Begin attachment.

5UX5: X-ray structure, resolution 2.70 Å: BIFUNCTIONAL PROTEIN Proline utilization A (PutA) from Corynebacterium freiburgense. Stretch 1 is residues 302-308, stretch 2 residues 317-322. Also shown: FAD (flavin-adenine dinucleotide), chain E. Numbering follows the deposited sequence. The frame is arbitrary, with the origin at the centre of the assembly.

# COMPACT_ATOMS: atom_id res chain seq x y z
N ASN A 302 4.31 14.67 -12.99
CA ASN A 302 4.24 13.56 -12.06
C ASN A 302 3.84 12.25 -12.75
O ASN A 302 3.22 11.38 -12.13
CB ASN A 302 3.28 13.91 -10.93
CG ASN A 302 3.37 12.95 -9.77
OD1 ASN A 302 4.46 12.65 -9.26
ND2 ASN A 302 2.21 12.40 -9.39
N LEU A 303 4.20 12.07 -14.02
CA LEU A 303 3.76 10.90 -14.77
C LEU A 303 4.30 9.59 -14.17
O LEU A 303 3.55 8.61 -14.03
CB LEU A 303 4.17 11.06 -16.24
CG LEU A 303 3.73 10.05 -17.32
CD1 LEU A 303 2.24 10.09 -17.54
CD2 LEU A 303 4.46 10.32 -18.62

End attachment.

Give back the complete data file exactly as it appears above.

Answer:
5UX5: X-ray structure, resolution 2.70 Å: BIFUNCTIONAL PROTEIN Proline utilization A (PutA) from Corynebacterium freiburgense. Stretch 1 is residues 302-308, stretch 2 residues 317-322. Also shown: FAD (flavin-adenine dinucleotide), chain E. Numbering follows the deposited sequence. The frame is arbitrary, with the origin at the centre of the assembly.

# COMPACT_ATOMS: atom_id res chain seq x y z
N ASN A 302 4.31 14.67 -12.99
CA ASN A 302 4.24 13.56 -12.06
C ASN A 302 3.84 12.25 -12.75
O ASN A 302 3.22 11.38 -12.13
CB ASN A 302 3.28 13.91 -10.93
CG ASN A 302 3.37 12.95 -9.77
OD1 ASN A 302 4.46 12.65 -9.26
ND2 ASN A 302 2.21 12.40 -9.39
N LEU A 303 4.20 12.07 -14.02
CA LEU A 303 3.76 10.90 -14.77
C LEU A 303 4.30 9.59 -14.17
O LEU A 303 3.55 8.61 -14.03
CB LEU A 303 4.17 11.06 -16.24
CG LEU A 303 3.73 10.05 -17.32
CD1 LEU A 303 2.24 10.09 -17.54
CD2 LEU A 303 4.46 10.32 -18.62